About Captain Biff Windsock
Bill Charney, Captain Biff Windsock, is a true American aviator who has followed his boyhood dream by living his passion for aviation throughout his life. This deep love of flying has prepared him for his latest adventure—Around the World in a Staggerwing.
In 1940, when Bill first saw and fell in love with the Staggerwing at a US air show. It was the start of his life-long dream to one day own a Staggerwing.
The path to Bill Charney's global adventure, began as a teenager in high school. Bill wanted a pilot license so he began by working at a local airfield washing planes. As hard as he worked, he never managed to get enough money to get his license.
Realizing his flying dreams came through his entry in the National Guard. After joining the guard, Bill learned that the Air National Guard was in need of pilots; he was soon on his way to being trained by the US Air Force.
"I had the most marvelous pilot training experience anyone could have. I was a civilian, lent to the Air Force to be trained to fly as a military pilot."
Captain Biff Windsock
Upon completing his training, Bill returned to his Air National Guard unit and began flying the photo-reconnaissance version of the Martin B-57 (Canberra). A university student at the time, Bill had also become an airline pilot for United Airlines, flying DC-6's and DC-7's.
Before long, Bill obtained a transfer to a ANG unit nearer his home. Bill's new unit was a fighter unit and flew Republic F-84F Thunderstreaks. After only about 300 hours in the B-57, Bill found himself in the cockpit of a jet fighter.
Bill and his colleagues in the ANG unit were never sent to fighter school; they were trained by ex-WWII fighter pilots in the unit. It was an experience with memories that Bill will treasure forever.
Bill would often fly in the evenings as well as most weekends, about 700 hours in the F-84, in addition to his full-time job as an airline pilot.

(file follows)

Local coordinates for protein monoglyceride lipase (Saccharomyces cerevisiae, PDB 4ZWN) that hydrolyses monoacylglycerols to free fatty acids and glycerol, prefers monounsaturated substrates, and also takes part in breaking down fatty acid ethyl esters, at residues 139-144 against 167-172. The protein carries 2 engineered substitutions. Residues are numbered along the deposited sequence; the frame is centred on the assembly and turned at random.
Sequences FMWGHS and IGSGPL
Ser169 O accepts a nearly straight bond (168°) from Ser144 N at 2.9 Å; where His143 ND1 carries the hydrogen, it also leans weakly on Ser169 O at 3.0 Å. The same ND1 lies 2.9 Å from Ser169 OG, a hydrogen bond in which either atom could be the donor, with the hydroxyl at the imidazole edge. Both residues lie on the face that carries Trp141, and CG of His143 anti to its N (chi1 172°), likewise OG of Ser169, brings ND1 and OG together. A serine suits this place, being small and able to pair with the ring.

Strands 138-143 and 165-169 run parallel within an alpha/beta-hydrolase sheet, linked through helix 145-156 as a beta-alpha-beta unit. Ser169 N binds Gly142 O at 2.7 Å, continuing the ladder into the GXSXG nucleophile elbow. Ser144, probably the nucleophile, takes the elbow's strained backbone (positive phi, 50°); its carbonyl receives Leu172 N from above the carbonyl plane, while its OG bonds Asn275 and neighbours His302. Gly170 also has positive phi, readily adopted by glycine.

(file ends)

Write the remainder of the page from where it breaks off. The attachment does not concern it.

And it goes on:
In 1961, the young Bill Charney was called up to active duty in response to the Berlin Crisis. Thankfully, the Berlin Crisis did not eventuate and he was soon able to return to normal life as a reservist.
It was as an F-100 pilot that Bill was once again called upon to pay his flight training debt to his country during the Vietnam War (1968-1969). Bill became an active front line combat pilot. He went on to complete 200 combat missions in Vietnam.
Bill is reluctant to talk about his time in Vietnam. He was one of the lucky ones to survive a full tour, the same was not true for all of his friends; there is a brass plaque on the sidewall in the rear cabin in his D17S Staggerwing in memory of one such comrade who did not make it home, Major Sherman E. Flanagan, Jr., USAF, 21 Jul 68 SVN.
Nonetheless, Bill does joke about how he managed to survive unscathed; he says he always flew as fast as possible, fast enough to outrun the bad guys so he wouldn't be shot down.
When the war was over, Bill returned to his civilian life as an airline pilot and a successful career with United Airlines.
In 1994, fifty-four years after Bill first laid eyes on a Beechcraft Staggerwing, he was finally in a position to buy the N16S from an Arizona owner. While the aircraft was in good condition and had substantial work done to it, Bill knew he eventually wanted to do more.
The aircraft was fully airworthy and still had many good hours left on the engine. Bill spent the next eight years getting to know his aeroplane by keeping it in the sky as much as possible.
After eight happy years in the sky, Bill's prized Staggerwing was truly ready for a complete rebuild and restoration. At the same time as the Staggerwing was ready for restoration, Bill was visiting New Zealand.
It wasn't long before Bill established a "squadron of friends" in New Zealand. It is also where he first met Colin Smith from the Croydon Aircraft Company at Mandeville, experts in Vintage aircraft restoration. It was a matter of destiny as far as Bill was concerned.
And so it began. The restoration took over three years. Bill was over the moon with the results.
From the moment the aircraft left the hangar after restoration, it needed nothing else done. It was perfectly rigged and flew straight as an arrow. Every aspect of the restoration was superb.
Bill's staggerwing, the Red Rockette—named in honour of one of his daughters who became one of the famed New York "Rockettes" dance troupe—was now ready and raring to go. His "new" Staggerwing was in perfect condition and his round-the-world adventure lay just ahead.
And so the journey began . . . April 2009.
Keep up with Captain Biff's journey on the 'Journaling the Journey' page.